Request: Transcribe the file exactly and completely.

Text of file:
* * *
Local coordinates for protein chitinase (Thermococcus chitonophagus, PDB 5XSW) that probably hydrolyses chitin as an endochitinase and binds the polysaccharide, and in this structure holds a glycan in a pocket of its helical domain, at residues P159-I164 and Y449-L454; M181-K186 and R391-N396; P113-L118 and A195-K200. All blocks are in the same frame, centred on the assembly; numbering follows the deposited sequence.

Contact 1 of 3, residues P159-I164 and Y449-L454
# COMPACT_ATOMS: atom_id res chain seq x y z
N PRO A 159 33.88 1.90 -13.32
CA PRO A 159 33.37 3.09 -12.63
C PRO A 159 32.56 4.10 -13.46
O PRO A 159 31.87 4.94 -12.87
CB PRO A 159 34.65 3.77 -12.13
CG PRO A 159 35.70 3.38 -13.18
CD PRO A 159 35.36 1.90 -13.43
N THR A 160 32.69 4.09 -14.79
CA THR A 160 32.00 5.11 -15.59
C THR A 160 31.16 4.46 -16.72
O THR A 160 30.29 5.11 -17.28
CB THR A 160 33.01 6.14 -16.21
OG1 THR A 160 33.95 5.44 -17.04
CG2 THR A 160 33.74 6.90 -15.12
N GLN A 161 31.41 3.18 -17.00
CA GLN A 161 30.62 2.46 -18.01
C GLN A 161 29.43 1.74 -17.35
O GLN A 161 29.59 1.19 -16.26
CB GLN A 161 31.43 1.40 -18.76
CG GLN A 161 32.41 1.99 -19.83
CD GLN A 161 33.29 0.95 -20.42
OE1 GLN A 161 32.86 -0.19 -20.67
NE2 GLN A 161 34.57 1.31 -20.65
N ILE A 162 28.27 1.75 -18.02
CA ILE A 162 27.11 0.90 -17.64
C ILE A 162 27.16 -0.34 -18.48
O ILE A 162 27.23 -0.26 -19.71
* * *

Local coordinates for protein chitinase (Thermococcus chitonophagus, PDB 5XSW) that probably hydrolyses chitin as an endochitinase and binds the polysaccharide, and in this structure holds a glycan in a pocket of its helical domain, at residues P159-I164 and Y449-L454; M181-K186 and R391-N396; P113-L118 and A195-K200. All blocks are in the same frame, centred on the assembly; numbering follows the deposited sequence.

Contact 1 of 3, residues P159-I164 and Y449-L454
# COMPACT_ATOMS: atom_id res chain seq x y z
N PRO A 159 33.88 1.90 -13.32
CA PRO A 159 33.37 3.09 -12.63
C PRO A 159 32.56 4.10 -13.46
O PRO A 159 31.87 4.94 -12.87
CB PRO A 159 34.65 3.77 -12.13
CG PRO A 159 35.70 3.38 -13.18
CD PRO A 159 35.36 1.90 -13.43
N THR A 160 32.69 4.09 -14.79
CA THR A 160 32.00 5.11 -15.59
C THR A 160 31.16 4.46 -16.72
O THR A 160 30.29 5.11 -17.28
CB THR A 160 33.01 6.14 -16.21
OG1 THR A 160 33.95 5.44 -17.04
CG2 THR A 160 33.74 6.90 -15.12
N GLN A 161 31.41 3.18 -17.00
CA GLN A 161 30.62 2.46 -18.01
C GLN A 161 29.43 1.74 -17.35
O GLN A 161 29.59 1.19 -16.26
CB GLN A 161 31.43 1.40 -18.76
CG GLN A 161 32.41 1.99 -19.83
CD GLN A 161 33.29 0.95 -20.42
OE1 GLN A 161 32.86 -0.19 -20.67
NE2 GLN A 161 34.57 1.31 -20.65
N ILE A 162 28.27 1.75 -18.02
CA ILE A 162 27.11 0.90 -17.64
C ILE A 162 27.16 -0.34 -18.48
O ILE A 162 27.23 -0.26 -19.71